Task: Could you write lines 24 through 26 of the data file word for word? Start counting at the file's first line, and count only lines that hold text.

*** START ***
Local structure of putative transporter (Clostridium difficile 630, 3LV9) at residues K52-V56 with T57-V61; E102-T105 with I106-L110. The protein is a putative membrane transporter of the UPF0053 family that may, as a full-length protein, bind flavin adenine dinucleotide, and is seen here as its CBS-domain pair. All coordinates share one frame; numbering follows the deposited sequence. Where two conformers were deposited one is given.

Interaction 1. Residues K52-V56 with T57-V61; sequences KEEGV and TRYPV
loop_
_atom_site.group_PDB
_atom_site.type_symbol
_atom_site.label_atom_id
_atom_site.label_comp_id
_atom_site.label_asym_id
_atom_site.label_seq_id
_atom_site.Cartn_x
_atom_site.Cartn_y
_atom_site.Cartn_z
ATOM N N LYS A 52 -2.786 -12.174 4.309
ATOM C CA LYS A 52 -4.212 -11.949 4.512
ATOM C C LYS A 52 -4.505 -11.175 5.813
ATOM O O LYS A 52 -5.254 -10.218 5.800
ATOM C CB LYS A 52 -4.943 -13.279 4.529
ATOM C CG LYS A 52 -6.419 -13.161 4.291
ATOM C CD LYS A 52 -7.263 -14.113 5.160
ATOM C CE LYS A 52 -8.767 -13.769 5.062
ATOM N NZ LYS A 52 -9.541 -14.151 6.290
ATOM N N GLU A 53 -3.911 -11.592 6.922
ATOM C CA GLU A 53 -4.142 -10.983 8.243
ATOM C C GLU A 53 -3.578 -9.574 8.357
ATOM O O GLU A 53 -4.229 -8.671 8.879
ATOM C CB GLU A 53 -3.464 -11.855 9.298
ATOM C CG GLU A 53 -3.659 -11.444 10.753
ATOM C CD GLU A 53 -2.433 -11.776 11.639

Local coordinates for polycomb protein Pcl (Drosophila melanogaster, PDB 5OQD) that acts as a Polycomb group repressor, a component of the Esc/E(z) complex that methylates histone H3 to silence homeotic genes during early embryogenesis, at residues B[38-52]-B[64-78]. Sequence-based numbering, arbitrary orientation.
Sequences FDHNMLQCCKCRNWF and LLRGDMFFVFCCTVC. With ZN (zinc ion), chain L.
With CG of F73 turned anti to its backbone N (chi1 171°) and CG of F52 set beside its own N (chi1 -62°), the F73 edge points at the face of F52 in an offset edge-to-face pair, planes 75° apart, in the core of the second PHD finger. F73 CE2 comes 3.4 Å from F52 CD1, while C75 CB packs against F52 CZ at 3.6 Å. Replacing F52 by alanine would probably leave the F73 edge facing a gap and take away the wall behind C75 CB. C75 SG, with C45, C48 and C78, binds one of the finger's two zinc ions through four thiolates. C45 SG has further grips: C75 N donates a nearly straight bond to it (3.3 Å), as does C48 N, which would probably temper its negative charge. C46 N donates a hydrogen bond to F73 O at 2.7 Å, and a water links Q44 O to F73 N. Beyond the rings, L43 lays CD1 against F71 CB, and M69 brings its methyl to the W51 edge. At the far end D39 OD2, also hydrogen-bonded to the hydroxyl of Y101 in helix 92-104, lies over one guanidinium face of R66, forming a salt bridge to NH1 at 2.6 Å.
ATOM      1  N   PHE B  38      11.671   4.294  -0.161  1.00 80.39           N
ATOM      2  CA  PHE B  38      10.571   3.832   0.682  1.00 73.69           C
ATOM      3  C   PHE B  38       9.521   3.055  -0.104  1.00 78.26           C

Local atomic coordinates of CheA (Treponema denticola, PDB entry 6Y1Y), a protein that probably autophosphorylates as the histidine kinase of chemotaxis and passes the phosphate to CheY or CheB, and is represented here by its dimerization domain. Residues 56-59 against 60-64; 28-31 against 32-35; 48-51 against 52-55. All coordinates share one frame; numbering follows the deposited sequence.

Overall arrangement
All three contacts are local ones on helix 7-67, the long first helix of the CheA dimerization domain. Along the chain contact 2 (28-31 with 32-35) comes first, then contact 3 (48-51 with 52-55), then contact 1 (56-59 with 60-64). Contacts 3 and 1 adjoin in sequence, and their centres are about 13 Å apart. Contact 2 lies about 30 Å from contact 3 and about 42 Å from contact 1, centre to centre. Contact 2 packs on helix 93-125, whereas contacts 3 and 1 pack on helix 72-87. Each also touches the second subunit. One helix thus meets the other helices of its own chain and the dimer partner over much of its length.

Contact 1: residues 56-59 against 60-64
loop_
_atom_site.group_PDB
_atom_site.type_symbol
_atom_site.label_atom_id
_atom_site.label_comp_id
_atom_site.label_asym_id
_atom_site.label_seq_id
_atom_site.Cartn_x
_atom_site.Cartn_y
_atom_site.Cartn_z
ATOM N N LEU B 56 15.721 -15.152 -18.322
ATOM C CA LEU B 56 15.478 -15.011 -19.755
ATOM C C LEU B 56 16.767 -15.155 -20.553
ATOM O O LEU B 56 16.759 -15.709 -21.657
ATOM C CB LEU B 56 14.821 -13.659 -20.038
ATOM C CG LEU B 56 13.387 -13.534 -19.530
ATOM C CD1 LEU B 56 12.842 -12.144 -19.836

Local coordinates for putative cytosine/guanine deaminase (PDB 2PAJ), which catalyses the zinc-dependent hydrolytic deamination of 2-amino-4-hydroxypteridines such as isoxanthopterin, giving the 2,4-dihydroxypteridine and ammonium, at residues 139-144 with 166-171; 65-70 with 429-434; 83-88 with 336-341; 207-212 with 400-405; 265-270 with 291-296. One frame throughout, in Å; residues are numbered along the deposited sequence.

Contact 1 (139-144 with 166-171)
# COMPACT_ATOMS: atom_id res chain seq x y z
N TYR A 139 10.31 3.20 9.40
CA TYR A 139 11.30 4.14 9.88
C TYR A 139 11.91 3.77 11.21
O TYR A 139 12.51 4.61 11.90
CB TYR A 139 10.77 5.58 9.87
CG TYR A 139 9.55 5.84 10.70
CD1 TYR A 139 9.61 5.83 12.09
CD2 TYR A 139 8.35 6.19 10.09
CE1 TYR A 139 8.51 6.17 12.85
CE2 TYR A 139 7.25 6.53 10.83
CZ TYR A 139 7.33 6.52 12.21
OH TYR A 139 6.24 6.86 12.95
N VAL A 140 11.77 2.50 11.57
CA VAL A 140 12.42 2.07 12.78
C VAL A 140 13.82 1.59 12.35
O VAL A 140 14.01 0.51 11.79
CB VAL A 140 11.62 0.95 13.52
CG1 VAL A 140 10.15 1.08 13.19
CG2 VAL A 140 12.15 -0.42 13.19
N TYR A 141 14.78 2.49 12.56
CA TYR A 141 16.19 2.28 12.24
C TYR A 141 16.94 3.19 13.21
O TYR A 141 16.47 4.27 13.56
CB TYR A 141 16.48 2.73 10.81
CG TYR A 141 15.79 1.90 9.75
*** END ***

ATOM C C GLU A 53 -3.578 -9.574 8.357
ATOM O O GLU A 53 -4.229 -8.671 8.879
ATOM C CB GLU A 53 -3.464 -11.855 9.298